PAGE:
When a group of terrorists get hold of some items that could cause a nuclear holocaust, it’s up to Ethan Hunt (Tom Cruise) and his team to find these items and stop the terrorists. Right, there are elements of this plot that certainly are recycled from other movies, but they’re all mixed together in such a way that it feels fresh and interesting. What I also like is that the plot doesn’t really hold your hand, it respects its audience enough to not spoonfeed them everything, trusting us to pay attention to what’s going on. Combine that with the usual “MI” twists and turns, genuinely engaging drama, as well as some real suspense, and you get what could be the best and most intriguing plot in the franchise so far.

The characters in this are layered, unique, and quite interesting. After all the previous reviews, I don’t need to go into Tom Cruise as Ethan Hunt, I already did in my previous reviews, and not much has changed in that regard, but I don’t mind since Ethan is such a well realized action protagonist. And yes, Cruise is still great in the role. Same with Ving Rhames and Simon Pegg. Rebecca Ferguson reprises her role from the previous movie, and she’s still great. Same with Alec Baldwin and Sean Harris. So let’s talk about the newbie that is Henry Cavill as August Walker, a CIA agent who’s been tasked to help Ethan and the gang out with this operation. He’s an intense bruiser who is constantly at odds with Ethan and his ways, which creates an interesting character dynamic. And Cavill is great in the role. Then we get supporting performances from people like Vanessa Kirby, Angela Bassett, Kristoffer Joner, and more, all doing very well in their respective roles. Sorry if I’m being a bit vague with this, but I do it to either not repeat stuff from previous reviews or to not spoil some character stuff that’s better left experienced.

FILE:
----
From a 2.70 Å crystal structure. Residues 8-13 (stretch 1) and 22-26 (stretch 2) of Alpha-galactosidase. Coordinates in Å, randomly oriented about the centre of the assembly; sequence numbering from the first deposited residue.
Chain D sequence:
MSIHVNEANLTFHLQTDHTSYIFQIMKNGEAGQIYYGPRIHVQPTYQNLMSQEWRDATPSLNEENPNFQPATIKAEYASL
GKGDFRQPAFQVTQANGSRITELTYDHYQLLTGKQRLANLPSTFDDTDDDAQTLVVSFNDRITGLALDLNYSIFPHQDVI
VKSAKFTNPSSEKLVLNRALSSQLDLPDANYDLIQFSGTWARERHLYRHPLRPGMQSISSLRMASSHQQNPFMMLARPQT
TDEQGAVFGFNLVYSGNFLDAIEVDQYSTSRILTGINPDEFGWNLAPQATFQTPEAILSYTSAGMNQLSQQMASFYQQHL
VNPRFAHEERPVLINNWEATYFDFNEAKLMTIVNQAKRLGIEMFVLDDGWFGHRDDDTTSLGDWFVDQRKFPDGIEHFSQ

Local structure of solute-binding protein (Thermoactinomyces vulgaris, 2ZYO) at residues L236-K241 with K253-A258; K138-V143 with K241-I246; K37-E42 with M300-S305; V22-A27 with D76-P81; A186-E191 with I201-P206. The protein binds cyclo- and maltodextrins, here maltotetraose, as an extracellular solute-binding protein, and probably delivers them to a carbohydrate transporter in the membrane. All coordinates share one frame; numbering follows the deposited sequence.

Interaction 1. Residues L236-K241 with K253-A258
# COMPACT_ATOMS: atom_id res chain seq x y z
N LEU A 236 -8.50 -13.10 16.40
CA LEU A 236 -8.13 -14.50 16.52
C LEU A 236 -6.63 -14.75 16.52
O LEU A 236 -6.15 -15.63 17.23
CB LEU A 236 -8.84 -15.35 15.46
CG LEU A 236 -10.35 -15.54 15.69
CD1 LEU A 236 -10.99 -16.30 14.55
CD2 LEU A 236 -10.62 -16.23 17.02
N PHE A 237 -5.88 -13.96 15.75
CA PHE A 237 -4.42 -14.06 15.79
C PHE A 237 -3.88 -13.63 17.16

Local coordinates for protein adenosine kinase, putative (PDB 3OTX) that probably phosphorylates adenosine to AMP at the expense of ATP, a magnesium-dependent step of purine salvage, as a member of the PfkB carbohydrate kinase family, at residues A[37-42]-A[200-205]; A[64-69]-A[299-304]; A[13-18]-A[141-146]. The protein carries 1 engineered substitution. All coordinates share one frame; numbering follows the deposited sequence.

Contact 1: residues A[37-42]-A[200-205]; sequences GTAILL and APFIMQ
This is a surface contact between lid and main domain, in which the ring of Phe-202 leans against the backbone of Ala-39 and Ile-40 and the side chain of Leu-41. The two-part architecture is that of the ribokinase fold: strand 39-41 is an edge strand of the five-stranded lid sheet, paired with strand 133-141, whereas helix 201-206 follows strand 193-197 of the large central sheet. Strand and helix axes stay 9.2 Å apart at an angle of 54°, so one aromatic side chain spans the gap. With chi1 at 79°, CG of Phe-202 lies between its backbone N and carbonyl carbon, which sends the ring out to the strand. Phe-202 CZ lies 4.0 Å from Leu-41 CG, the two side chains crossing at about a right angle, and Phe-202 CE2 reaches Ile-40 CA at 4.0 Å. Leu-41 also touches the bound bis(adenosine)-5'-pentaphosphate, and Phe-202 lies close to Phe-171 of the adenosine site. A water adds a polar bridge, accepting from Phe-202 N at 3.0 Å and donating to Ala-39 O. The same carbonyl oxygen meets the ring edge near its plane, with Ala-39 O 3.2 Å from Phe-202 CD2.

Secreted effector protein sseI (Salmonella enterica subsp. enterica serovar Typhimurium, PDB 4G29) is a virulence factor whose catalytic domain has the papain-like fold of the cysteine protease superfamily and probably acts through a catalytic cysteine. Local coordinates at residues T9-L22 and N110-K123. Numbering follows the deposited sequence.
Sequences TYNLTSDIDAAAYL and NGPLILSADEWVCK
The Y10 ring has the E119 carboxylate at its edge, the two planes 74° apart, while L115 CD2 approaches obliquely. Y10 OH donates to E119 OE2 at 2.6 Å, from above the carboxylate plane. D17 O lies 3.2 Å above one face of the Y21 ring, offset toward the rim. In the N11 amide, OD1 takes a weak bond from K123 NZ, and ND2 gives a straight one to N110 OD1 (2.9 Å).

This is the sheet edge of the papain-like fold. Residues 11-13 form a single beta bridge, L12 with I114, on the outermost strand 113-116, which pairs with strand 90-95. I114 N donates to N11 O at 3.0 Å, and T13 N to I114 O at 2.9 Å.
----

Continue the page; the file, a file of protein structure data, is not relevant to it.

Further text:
The score for the movie was composed by Lorne Balfe, and I think the score here is great. It really does help improve on an already well crafted movie by adding to the intensity or overall fun-factor of a scene. Not much else I can say, it’s a badass orchestral score that works very well for the movie.

Returning as director we have Christopher McQuarrie. That’s right, first “Mission Impossible” movie where the director hasn’t been switched out. And I’m glad, because McQuarrie is one of the best action directors working today. I loved his work on “Rogue Nation”, and also really liked his work on “Jack Reacher”, so I was actually happy to see him return for “Fallout”. And he fucking outdid himself here, giving us fast-paced, suspenseful, and badass direction. Both in the quieter scenes and the action. And yes, the action is spectacular. From fights, to shootouts, to chases, to insane Tom Cruise stunts, this movie has all the action… and all of it is amazing. Not only because we know it’s Tom Cruise actually doing stunts, but because of how visible it is. Not shaky shit here, this is sleek and brutal action that is shown beautifully through McQuarrie’s direction and Rob Hardy’s cinematography.

This movie came out fairly recently, but it’s been very well received so far. On Rotten Tomatoes it has a 97% positive rating. On Metacritic it has a score of 86/100. And on imdb.com it has a score of 8,3/10 and is ranked #133 on the “Top 250” list.

“Mission Impossible: Fallout” is an action lover’s wet dream and it’s absolutely my favorite of the franchise. It has a great plot, really good characters, great performances, great music, and fantastic directing/action/cinematography. Time for my final score. *Ahem*. My final score for “Mission Impossible: Fallout” is a 9,90/10. So it gets the “SEAL OF APPROVAL!”.

My review of “Mission Impossible: Fallout” is now completed.

This is how you do action.